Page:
Theta is defined as the angle of the g-field in the xz plane, with respect to the normal.
Phi is defined as the angle of the g-field in the yz plane, with respect to the normal.
Psi is defined as the angle rotation angle of the point in the xy (Cartesian) plane.
These definitions are shown below in Figure (2).
Figure (2): G-Field Component Angles
We can find these angles using simple trigonometry, as shown below in equation (1).
Equation (1): Derivation of G-Component Angles
Using the function atan2(y, x ) in c++ will compute the arctan of y/x in the output range of –p to p [radians]. Thus, human rotational motion can be completely reconstructed because no joints in the body exhibit greater than 360-degree planar rotation about a single point.
In cases where there is no G-vector to measure (notably, when the axis of motion is perpendicular to the earth’s gravity vector), one must employ the equations of motion to extract positional changes.
Recall the equations of motion shown below in (2).
Equation (2): Equations of Motion
Using the Euler method, these equations can be approximated by equation (3):
Equation (3): Euler Approximation of Equations of Motion
Taking the small time change (dt) being the sample rate, reduces the equations (in c++ code) to:
Equation (4): C++ Implementation of Euler Approximation of Equations of Motion
v += a;
s += v;
Although this method may seem easier than orientation tracking upon first pass, it is actually substantially more complicated. In this method, the Dynamic Axis Problem is present. Additionally, signal noise will cause substantial jitter to these systems of equations. Because this algorithm computes a running numerical integration, the noise will become additive and can take control of the system entirely. Thus, it is important to develop a filtering system to reduce the noise and allow for proper observation of movement. The next few sections describe our theoretical approach to solve this complicated problem.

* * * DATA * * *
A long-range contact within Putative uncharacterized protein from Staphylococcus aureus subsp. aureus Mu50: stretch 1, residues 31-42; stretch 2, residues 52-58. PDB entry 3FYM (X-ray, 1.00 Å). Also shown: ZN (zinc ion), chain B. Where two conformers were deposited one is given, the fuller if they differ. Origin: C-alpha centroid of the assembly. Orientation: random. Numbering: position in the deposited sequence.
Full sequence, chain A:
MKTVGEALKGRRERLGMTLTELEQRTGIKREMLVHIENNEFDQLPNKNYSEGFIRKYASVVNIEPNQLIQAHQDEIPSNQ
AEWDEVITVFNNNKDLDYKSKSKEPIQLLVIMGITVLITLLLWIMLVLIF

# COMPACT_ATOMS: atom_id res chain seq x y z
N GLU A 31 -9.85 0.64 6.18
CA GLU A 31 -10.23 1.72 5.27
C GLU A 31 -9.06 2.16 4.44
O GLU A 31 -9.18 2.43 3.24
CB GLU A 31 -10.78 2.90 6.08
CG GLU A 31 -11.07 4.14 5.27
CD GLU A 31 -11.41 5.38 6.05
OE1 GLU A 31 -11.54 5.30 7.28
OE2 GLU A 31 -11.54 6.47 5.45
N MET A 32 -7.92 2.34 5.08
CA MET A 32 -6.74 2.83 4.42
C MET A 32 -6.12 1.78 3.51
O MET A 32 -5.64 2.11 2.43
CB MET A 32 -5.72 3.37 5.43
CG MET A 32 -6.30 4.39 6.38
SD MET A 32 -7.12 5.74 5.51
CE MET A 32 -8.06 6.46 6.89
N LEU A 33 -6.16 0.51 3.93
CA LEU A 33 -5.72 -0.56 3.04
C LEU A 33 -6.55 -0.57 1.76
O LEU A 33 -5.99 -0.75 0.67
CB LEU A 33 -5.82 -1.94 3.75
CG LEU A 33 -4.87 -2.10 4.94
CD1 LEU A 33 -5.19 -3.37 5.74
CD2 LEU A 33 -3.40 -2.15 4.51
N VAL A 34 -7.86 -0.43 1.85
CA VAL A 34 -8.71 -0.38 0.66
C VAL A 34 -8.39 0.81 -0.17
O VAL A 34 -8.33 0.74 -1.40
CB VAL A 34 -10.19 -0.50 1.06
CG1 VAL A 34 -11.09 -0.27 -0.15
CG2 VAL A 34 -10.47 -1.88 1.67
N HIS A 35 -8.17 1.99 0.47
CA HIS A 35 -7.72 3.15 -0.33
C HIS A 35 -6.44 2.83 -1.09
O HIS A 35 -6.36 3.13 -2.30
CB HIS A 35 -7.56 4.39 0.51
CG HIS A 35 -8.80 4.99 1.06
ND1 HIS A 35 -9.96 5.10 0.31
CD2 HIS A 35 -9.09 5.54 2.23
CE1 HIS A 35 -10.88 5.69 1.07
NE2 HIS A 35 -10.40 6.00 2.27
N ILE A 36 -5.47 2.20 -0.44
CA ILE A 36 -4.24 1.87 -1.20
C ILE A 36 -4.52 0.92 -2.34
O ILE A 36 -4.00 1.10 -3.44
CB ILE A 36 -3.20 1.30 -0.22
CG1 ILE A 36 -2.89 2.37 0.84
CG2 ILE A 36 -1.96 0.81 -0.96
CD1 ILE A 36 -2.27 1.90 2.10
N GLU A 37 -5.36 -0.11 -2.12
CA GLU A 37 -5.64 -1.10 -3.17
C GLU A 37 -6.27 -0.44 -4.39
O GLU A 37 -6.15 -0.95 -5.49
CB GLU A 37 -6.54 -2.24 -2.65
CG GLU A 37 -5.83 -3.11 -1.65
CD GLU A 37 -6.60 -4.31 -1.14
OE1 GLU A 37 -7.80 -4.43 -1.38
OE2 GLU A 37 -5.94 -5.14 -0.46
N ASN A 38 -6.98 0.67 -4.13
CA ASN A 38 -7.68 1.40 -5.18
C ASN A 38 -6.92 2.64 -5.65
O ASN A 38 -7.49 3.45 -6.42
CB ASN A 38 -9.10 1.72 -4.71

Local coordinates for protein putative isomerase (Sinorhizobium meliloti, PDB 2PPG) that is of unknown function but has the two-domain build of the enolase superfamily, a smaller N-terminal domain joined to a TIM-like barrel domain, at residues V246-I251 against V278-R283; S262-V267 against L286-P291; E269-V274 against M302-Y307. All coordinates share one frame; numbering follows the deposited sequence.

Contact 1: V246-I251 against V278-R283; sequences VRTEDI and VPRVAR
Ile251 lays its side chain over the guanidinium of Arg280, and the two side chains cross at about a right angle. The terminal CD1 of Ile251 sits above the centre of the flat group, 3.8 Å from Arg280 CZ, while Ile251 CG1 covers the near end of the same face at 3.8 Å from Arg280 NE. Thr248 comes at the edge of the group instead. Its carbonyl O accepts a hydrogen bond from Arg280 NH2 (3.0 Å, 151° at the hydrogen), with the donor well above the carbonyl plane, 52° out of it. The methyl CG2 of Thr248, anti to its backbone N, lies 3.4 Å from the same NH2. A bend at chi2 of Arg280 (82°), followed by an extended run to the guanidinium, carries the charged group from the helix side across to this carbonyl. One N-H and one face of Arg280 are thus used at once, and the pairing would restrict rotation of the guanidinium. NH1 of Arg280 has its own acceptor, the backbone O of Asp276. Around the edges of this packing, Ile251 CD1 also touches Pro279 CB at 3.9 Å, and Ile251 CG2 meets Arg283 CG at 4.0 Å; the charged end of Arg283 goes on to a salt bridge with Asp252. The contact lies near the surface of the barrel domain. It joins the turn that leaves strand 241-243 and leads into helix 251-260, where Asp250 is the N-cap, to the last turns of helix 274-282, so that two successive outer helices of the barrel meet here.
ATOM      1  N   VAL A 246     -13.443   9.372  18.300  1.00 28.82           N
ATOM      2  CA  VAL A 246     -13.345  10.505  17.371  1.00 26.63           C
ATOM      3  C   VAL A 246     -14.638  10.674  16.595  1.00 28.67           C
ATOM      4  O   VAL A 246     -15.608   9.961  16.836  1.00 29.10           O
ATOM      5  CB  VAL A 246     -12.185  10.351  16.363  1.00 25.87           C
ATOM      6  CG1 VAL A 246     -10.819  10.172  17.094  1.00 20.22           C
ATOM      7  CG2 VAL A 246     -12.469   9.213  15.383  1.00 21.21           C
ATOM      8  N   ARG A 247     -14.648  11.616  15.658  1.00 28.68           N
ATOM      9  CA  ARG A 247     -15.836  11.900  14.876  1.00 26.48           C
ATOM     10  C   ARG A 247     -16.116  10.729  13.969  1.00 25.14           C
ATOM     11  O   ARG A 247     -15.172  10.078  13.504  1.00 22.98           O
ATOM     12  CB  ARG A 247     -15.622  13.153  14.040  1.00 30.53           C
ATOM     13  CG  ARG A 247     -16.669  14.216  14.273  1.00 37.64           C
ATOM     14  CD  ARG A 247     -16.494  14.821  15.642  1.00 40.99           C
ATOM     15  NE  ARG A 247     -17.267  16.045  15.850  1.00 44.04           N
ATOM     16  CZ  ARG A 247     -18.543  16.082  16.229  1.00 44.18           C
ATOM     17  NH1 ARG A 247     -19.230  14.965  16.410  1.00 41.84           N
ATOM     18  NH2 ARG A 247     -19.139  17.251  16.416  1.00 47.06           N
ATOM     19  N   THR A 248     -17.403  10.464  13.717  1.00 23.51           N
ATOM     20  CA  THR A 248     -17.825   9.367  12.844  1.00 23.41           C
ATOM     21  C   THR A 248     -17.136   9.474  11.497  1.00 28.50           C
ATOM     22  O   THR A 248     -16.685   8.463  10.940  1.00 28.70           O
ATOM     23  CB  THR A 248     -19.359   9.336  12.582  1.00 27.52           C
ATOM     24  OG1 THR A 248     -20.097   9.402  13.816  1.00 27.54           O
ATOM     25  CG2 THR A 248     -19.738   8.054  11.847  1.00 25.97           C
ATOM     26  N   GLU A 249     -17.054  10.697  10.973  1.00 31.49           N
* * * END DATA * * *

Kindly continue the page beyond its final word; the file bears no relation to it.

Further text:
An obvious consequence of using long wires and finite precision equipment with limited sampling frequency is noise and error. With respect to numerical integration, finite signal resolution and signal noise can all but destroy a signal’s usefulness. To combat this problem for the numerical integration method, the signals are filtered and band-limited to give more desirable results. The effect can be quite dramatic results. Take for example, the rotational motion of one’s wrist, left and right perpendicular to the earth’s gravitational vector. Obviously, the G-observation method is useless in this case. In figure (3) below, the raw acceleration data is shown as the green plot.
Figure (3): Signal Filtering Methods of Data Lines
Notice the jitter (quantization error and signal noise) that is inherit to the raw acceleration data. Using a moving average lowpass filter can help destroy much of this noise. Averaging the last N samples together and dividing by N implements such a filter. Expressed in terms of a difference equation, this is:
Equation (5): Moving Average Filter Difference Equation
The result is the blue plot shown above. Notice that there is a small time shift on the output as a result of this filter, while noise immunity is much higher.
Another consequence of both filtering and signal noise is uneven areas for the concave up and concave down humps in the blue waveform. The result, seen through numerical integration of the signal as they velocity (red) plot, is an undesirable DC offset known as drift error. While performing a second numerical integration to extract position (the black plot), the value will drift off to positive or negative infinity. To correct this problem, a small damping term is added into the velocity computation: